They left all they had, all they knew, to come to America for a better life. The stories of immigrants are as varied as the 51-plus-million who crossed the Atlantic in crowded, unsanitary conditions. For them, the American dream was their only hope, so they endured the hardships knowing that a very bright light waited for them in New York Harbor, raised by the hand of the Statue of Liberty.
1907 was a record year for immigration to the United States, a record which remained intact for the next 80 years. More than 1.2-million potential new citizens were processed at the border that year. They were subjected by US Customs to medical and legal examinations, and those who failed were returned to their homeland. The inspection would range from 3 to 5 hours, and the doctors became adept at recognizing the various illnesses within seconds of observation.
If everything was in order, they would step foot in the “Land of Opportunity.” These were not freeloaders who expected to live for free off government entitlements. They often came with a few dollars in their pocket, the clothes on their back, and talents and abilities they would use to create their future.
One such immigrant from Romania was a young man in his early 30’s named Cye Lifon. In his native land, he built a business around his knowledge of music. He sold various instruments, and offered lessons on the piano, violin, and mandolin. Stringed instruments were his forte, but Cye liked to tinker with anything that produced a pleasant sound. He had acquired a percussion instrument with ancient roots in Asia and Africa. Beautiful music arose from the device by striking diverse types of wood or metal strips.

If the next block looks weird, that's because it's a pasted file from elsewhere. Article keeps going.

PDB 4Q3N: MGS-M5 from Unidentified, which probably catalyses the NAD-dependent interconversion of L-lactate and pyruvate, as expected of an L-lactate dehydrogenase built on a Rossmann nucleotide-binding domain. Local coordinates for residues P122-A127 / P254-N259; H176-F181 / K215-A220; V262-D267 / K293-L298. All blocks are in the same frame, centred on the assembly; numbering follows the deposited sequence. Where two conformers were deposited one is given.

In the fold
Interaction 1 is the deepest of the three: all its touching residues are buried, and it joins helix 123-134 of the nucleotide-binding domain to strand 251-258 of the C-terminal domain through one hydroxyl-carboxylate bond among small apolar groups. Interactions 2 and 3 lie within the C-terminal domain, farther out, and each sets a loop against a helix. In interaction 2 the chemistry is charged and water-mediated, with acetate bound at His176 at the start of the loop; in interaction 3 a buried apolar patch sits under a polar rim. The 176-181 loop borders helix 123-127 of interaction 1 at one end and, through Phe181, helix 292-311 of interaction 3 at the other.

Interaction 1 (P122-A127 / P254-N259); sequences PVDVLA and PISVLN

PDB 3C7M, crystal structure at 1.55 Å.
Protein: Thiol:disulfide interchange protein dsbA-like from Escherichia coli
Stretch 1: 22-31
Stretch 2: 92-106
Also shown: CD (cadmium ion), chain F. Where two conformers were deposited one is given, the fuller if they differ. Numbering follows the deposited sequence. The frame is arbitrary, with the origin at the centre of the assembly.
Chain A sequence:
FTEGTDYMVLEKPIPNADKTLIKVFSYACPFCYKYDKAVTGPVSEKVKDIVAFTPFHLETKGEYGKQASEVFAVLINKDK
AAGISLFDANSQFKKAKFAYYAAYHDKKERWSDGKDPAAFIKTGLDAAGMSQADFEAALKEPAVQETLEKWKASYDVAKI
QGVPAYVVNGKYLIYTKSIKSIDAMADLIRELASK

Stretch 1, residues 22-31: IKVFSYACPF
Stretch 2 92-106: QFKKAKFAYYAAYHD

Alas, the economy took its toll on Cye and his music shop closed. Having heard the rumors of a country where anyone with a dream could be a success, he decided to join thousands of others on the difficult journey across the ocean. He believed he could re-establish his former passion by opening a new music shop on a New York City street.
Cye passed through Ellis Island without a problem. However, as was typical due to language barriers, when the US Immigration officer asked Cye his name the heavy Romanian accent was not music to the ears of the interrogator. After several attempts to understand, the official wrote down “Xy Lophone.” A new name in a new country seemed appropriate to Cye Lifon.
Within a few months his dream became reality with the grand opening of Xy Lophone’s Music Shop on 43rd Avenue. He had continued his marvel at the ancient instrument. One side of the shop was lined with contraptions that he built in his spare time. As music enthusiasts wandered inside and saw these contrivances, they asked Xy what he called them. Xy would respond with, “I just call them my xylophones.”